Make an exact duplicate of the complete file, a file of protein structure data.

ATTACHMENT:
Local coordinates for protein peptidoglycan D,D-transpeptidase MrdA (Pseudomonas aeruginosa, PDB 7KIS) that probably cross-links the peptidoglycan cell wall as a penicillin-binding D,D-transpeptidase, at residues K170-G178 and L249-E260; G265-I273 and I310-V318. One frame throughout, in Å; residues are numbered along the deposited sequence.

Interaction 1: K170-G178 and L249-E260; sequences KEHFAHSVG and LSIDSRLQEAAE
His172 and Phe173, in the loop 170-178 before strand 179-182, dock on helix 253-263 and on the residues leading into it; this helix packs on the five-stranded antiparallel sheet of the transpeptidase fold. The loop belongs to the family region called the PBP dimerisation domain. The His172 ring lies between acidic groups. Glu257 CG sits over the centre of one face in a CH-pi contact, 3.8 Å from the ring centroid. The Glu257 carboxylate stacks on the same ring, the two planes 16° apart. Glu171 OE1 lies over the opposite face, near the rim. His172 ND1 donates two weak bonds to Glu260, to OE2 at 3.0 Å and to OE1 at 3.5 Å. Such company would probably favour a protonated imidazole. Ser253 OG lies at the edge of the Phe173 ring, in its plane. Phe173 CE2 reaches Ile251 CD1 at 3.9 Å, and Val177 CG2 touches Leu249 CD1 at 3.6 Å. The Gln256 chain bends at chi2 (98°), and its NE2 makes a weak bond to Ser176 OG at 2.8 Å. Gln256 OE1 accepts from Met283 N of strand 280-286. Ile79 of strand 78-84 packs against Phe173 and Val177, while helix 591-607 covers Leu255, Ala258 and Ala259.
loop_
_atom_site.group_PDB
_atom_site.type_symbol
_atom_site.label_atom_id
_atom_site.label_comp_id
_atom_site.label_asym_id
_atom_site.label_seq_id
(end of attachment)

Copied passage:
Local coordinates for protein peptidoglycan D,D-transpeptidase MrdA (Pseudomonas aeruginosa, PDB 7KIS) that probably cross-links the peptidoglycan cell wall as a penicillin-binding D,D-transpeptidase, at residues K170-G178 and L249-E260; G265-I273 and I310-V318. One frame throughout, in Å; residues are numbered along the deposited sequence.

Interaction 1: K170-G178 and L249-E260; sequences KEHFAHSVG and LSIDSRLQEAAE
His172 and Phe173, in the loop 170-178 before strand 179-182, dock on helix 253-263 and on the residues leading into it; this helix packs on the five-stranded antiparallel sheet of the transpeptidase fold. The loop belongs to the family region called the PBP dimerisation domain. The His172 ring lies between acidic groups. Glu257 CG sits over the centre of one face in a CH-pi contact, 3.8 Å from the ring centroid. The Glu257 carboxylate stacks on the same ring, the two planes 16° apart. Glu171 OE1 lies over the opposite face, near the rim. His172 ND1 donates two weak bonds to Glu260, to OE2 at 3.0 Å and to OE1 at 3.5 Å. Such company would probably favour a protonated imidazole. Ser253 OG lies at the edge of the Phe173 ring, in its plane. Phe173 CE2 reaches Ile251 CD1 at 3.9 Å, and Val177 CG2 touches Leu249 CD1 at 3.6 Å. The Gln256 chain bends at chi2 (98°), and its NE2 makes a weak bond to Ser176 OG at 2.8 Å. Gln256 OE1 accepts from Met283 N of strand 280-286. Ile79 of strand 78-84 packs against Phe173 and Val177, while helix 591-607 covers Leu255, Ala258 and Ala259.
loop_
_atom_site.group_PDB
_atom_site.type_symbol
_atom_site.label_atom_id
_atom_site.label_comp_id
_atom_site.label_asym_id
_atom_site.label_seq_id